Wheel Diameter, Width, Bolt Pattern and Offset
The main dimensions of a wheel are the diameter, width, bolt pattern and offset. All of these individual dimensions come together to form the wheel size. Installing the right wheel for your specific vehicle will be based on these dimensions. But what do each of these measurements mean?
For simplicity, we will work with an example wheel size of:
- Wheel Diameter - 16"
- Wheel Width - 7"
- Wheel Bolt Pattern - 4-100
- Wheel Offset - +40mm
The wheel diameter in this example is 16". The definition of wheel diameter is the distance, in inches, measured across the face of the wheel, from bead seat to bead seat. As depicted in the diagram, you will notice the measurement stops at the bead seat and is not measured the full face of the wheel. Only wheels and tires of the same diameter can be safely mounted together; meaning you can only mount a 16" tire on a 16" wheel. The wheel diameter can also be found on the back side of the wheel, usually stamped behind one of the spokes. Wheel diameters can vary most commonly from 13" up to 24" (and even higher for specialized low profile fitments).
Wheel width is the distance, in inches, from bead seat to bead seat across the barrel of the wheel. The width of the wheel in this example is 7 inches. As depicted in the diagram, you will notice the measurement stops at the bead seat and is not measured by the full width of the wheel. The wheel width can have a direct effect on a tire's contact patch (the part of the tire in direct contact with the road) if you decide to change to a wider/narrower wheel option. By varying the width of the wheel, it will either enlarge or shrink your tire’s contact patch, leading to changes in your vehicle’s handling characteristics. Wheel widths can vary most commonly from 6" up to 14" wide.
Wheel Bolt Pattern
The bolt pattern, in our example 4-100, is made up of two measurements. The first number, 4, indicates the number of lug holes in the wheel. The second number, 100, indicates the distance in millimeters from one hole to another, across the face of the wheel. It is common for the second number in a bolt pattern to either be displayed in inches or millimeters. A wheel's bolt pattern must exactly match the bolt pattern of the vehicle it is being mounted on. There are different types of bolt patterns most commonly from 4,5,6 and 8 lug patterns.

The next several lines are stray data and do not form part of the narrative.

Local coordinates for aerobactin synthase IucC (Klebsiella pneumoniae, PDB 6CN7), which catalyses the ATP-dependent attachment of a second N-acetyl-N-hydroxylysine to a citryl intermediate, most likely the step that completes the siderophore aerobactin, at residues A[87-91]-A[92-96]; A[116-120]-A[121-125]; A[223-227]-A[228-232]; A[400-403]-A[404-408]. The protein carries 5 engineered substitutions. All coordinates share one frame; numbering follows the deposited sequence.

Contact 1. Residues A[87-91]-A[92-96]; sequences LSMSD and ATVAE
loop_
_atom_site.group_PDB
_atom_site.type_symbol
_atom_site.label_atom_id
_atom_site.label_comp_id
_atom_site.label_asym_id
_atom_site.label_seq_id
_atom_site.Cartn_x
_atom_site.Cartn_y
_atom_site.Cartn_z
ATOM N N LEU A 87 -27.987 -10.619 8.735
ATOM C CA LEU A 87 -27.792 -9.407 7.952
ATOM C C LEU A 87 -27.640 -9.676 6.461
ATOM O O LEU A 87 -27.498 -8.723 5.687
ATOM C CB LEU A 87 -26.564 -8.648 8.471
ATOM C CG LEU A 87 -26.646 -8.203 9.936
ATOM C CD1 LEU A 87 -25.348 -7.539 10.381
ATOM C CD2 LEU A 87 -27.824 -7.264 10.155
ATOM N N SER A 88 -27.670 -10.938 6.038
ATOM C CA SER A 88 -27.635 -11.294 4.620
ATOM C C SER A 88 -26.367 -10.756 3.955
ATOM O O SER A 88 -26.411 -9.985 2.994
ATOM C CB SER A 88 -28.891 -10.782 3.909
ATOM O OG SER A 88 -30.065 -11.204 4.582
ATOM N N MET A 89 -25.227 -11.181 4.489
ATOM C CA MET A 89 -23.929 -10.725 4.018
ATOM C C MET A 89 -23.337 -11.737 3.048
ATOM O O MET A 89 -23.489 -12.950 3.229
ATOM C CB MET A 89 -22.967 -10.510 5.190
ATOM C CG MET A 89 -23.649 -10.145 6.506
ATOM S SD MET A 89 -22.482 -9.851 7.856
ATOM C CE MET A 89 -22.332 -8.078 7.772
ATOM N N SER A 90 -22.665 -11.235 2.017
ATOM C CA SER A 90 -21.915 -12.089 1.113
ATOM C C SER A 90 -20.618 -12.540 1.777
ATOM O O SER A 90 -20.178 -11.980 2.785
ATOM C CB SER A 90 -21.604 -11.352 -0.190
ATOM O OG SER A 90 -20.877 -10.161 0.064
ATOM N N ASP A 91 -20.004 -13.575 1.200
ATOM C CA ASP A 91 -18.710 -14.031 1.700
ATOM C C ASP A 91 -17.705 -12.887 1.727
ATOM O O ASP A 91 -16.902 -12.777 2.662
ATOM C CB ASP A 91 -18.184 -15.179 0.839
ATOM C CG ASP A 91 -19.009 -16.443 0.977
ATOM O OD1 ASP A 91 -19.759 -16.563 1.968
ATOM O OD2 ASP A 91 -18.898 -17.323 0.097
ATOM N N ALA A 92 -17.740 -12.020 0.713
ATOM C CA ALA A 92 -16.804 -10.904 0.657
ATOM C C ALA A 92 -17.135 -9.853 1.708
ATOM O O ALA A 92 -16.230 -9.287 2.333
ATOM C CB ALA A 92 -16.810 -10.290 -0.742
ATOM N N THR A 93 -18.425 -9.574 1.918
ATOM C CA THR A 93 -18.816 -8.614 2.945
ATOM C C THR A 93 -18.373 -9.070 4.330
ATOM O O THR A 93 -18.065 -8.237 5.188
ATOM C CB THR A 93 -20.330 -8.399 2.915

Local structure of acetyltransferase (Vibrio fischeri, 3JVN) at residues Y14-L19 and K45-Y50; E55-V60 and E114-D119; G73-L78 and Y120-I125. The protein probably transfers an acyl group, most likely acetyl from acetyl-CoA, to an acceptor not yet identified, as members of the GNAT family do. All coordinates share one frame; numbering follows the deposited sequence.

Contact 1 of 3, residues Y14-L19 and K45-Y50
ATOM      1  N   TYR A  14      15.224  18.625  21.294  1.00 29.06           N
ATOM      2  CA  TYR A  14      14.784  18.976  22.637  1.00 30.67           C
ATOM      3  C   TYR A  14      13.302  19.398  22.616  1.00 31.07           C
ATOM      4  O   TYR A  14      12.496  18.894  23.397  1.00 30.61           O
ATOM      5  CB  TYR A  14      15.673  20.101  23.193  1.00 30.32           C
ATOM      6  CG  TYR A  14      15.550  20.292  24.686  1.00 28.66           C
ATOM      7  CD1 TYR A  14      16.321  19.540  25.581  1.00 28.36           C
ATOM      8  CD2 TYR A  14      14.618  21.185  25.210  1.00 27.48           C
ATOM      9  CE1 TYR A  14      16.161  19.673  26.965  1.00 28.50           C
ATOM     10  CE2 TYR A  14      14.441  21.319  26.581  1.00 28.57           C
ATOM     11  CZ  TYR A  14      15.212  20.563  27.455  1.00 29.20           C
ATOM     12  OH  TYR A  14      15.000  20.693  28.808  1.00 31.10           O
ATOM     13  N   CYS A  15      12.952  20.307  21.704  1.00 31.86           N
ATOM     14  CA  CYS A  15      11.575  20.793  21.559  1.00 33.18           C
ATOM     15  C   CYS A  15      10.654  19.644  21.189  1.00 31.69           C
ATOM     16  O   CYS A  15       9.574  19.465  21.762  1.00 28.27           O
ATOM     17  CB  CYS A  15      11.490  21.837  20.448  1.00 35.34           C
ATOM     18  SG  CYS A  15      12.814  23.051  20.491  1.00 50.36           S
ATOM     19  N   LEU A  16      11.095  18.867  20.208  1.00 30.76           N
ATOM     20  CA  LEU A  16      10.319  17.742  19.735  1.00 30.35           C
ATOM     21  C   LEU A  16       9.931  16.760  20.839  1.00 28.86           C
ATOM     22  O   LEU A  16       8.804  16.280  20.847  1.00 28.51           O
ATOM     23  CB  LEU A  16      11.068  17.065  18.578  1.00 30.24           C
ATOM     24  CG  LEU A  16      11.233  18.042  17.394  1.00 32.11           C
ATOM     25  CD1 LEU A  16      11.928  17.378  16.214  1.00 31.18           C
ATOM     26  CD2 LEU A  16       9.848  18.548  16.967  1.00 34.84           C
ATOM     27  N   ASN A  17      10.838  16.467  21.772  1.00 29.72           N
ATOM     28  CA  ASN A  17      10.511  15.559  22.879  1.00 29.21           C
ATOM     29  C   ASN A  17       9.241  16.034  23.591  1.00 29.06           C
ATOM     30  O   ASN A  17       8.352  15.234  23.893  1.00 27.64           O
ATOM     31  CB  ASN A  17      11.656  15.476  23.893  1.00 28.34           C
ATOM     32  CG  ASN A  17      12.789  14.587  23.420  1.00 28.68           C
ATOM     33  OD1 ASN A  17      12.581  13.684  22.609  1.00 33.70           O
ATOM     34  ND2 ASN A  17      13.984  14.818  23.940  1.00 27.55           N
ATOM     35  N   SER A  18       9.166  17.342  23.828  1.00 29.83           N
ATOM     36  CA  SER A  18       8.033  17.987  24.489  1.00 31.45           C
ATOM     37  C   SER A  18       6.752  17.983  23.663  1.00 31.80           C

Wheel offset is the distance in millimeters from the mounting surface of the wheel and the wheel's centerline. In our example, the wheel offset is positive 40 mm; meaning the mounting surface is 40mm away from the centerline of the wheel. Having the right offset is essential to making sure the wheel fitment does not cause any rubbing issues with brakes, fenders or suspension components. The offset determines where the wheel and tire assembly sit in relation to the vehicle fender and suspension. There are different types of offsets; positive, zero and negative.
All of these measurements are very important in determining whether or not a particular wheel will fit your vehicle. It is also critical to ensure that the wheel and tire are of a compatible width and of the same diameter.
If you have any questions or require any assistance, stop by any of our America's Tire locations and we'll get you taken care of!